Heat production and dissipation
When resting, an adult man uses approximately 3.0 ml of O2 per kg of body weight, per minute, which corresponds to an energy consumption of 1 W/kg, that is entirely dissipated as heat.
During exercise, things become more dramatic. For example, a marathon runner whose consumption of O2 is 60 ml per kg of body weight, per minute, has a 20 W/kg energy consumption. If the heat the runner produces is not removed, their average body temperature would increase by 20.9°C an hour!
It is a well known fact that body temperature remains constant, both when we are resting (37°C), and exercising. This shows that all of the heat produced is removed to the external environment.
An increase in body temperature due to an increase in O2 consumption, which occurs during exercise, will need to be counterbalanced by increasing heat dispersion. In turn, this can be achieved by increasing the skin temperature, which promotes heat dispersion. Furthermore, the increase in body temperature triggers sweating, whose purpose is to deposit a film of liquid, which when evaporated from the skin's surface, cools the body down.
Training improves tolerance to intense muscular work, especially through its effects on sweating. In fact, training:
1- leads to a more homogeneous production of sweat across the entire body surface, instead of just on limited areas of the skin (for example, the forehead) which often occurs in unfit people;
2- increases the production of sweat at the same body temperature;
3- reduces the concentration of salts, such as sodium and chloride ions, in your sweat.
Heat loss occurs only when the sweat evaporates, not when it is produced. Moreover, reducing your excess salt levels, will allow you to have a better physiological balance during exercise.
Fluid balance, dehydration, heat stroke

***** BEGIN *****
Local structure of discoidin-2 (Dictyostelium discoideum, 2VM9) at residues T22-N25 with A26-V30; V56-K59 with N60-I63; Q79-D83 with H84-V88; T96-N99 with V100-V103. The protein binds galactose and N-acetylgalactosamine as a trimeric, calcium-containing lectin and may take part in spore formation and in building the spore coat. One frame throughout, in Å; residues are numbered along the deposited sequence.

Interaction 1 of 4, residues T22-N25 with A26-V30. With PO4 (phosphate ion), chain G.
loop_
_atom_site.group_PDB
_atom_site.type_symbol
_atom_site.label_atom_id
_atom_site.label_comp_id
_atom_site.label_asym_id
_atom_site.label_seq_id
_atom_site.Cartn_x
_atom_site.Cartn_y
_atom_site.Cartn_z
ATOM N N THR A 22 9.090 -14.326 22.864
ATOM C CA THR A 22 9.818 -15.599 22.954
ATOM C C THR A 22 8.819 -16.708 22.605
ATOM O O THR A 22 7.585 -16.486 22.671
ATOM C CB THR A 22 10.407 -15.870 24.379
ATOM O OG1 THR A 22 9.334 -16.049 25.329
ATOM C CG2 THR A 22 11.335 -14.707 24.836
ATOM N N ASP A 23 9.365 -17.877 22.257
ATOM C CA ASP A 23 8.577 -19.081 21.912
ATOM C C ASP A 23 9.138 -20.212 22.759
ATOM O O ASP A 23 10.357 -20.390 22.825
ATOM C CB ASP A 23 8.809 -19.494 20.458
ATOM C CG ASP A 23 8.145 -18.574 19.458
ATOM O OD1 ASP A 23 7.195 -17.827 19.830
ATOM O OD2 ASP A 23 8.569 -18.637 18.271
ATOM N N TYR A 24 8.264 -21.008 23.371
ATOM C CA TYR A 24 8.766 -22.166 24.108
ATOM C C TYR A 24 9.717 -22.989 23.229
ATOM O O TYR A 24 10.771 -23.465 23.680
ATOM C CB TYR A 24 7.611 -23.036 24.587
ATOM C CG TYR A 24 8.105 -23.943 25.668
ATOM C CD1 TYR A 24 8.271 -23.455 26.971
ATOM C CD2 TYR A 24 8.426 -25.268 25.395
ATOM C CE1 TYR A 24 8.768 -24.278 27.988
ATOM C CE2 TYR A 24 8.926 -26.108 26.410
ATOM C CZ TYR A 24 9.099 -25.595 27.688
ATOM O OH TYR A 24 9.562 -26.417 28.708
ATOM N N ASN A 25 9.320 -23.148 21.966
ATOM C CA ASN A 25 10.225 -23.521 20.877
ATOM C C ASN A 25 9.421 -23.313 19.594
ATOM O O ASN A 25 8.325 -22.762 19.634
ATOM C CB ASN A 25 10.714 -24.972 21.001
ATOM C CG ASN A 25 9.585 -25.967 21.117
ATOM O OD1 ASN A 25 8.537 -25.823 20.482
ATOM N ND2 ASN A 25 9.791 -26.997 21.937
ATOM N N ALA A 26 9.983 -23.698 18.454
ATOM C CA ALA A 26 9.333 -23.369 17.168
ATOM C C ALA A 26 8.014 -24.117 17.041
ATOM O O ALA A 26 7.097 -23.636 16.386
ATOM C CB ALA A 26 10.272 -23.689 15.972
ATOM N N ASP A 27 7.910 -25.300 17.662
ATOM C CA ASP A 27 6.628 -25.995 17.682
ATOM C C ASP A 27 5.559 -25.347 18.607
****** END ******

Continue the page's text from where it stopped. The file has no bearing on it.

During prolonged exercise in hot temperatures (such as in summer), you can sweat up to 2 litres of fluid an hour. It is therefore evident that, without an adequate water supply, it is easy to become dehydrated whilst exercising for extended periods of time. Dehydration can have two negative effects: on the one hand, it reduces your ability to carry out intense work; and on the other, it promotes the onset of heat stroke. Being less able to carry out work is due to the fact that dehydration leads to a reduced blood mass and an increase in blood viscosity. These factors burden the load that the heart must bear to maintain cardiac output. It therefore decreases its maximum aerobic working capacity to 60% of the value observed under ideal temperature conditions. To avoid becoming further dehydrated, the body puts various mechanisms in place in order to reduce water loss, such as substantially reducing sweat production. However, this can lead to hyperthermia and subsequently, heat stroke. Signs of hyperthermia begin to manifest when you have lost approximately 3% of your body weight in water, so this limit should never be exceeded. The level of dehydration, which is observed hyperthermia and which runs a clear risk of heat stroke, corresponds to a loss of fluid which is equal to or more than 5% of your body weight. Also, you should not overlook the fact that people with higher body masses are more at risk of dehydration and heat stroke than people with smaller body masses.